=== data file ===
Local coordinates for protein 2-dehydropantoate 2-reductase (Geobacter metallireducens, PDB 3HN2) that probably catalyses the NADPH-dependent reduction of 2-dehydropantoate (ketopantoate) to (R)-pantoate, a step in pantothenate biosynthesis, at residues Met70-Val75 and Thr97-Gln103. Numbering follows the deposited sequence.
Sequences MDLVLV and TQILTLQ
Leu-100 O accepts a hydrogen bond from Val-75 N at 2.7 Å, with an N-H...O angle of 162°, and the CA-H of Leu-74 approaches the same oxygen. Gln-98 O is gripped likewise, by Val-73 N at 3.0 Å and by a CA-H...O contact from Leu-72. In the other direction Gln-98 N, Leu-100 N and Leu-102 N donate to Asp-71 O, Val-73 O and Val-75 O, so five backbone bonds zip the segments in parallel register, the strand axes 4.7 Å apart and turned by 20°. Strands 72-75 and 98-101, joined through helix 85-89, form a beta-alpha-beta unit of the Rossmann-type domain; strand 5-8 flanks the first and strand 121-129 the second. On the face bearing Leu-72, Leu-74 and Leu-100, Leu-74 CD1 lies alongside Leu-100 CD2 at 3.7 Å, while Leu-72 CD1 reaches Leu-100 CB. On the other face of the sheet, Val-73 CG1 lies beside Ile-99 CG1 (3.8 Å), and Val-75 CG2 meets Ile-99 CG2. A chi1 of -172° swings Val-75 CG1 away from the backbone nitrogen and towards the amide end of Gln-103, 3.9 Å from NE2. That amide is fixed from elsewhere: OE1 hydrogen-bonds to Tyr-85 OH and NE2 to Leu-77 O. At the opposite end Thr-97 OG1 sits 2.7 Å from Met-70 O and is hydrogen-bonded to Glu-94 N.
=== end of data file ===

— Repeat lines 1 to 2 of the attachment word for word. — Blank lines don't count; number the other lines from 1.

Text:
Local coordinates for protein 2-dehydropantoate 2-reductase (Geobacter metallireducens, PDB 3HN2) that probably catalyses the NADPH-dependent reduction of 2-dehydropantoate (ketopantoate) to (R)-pantoate, a step in pantothenate biosynthesis, at residues Met70-Val75 and Thr97-Gln103. Numbering follows the deposited sequence.
Sequences MDLVLV and TQILTLQ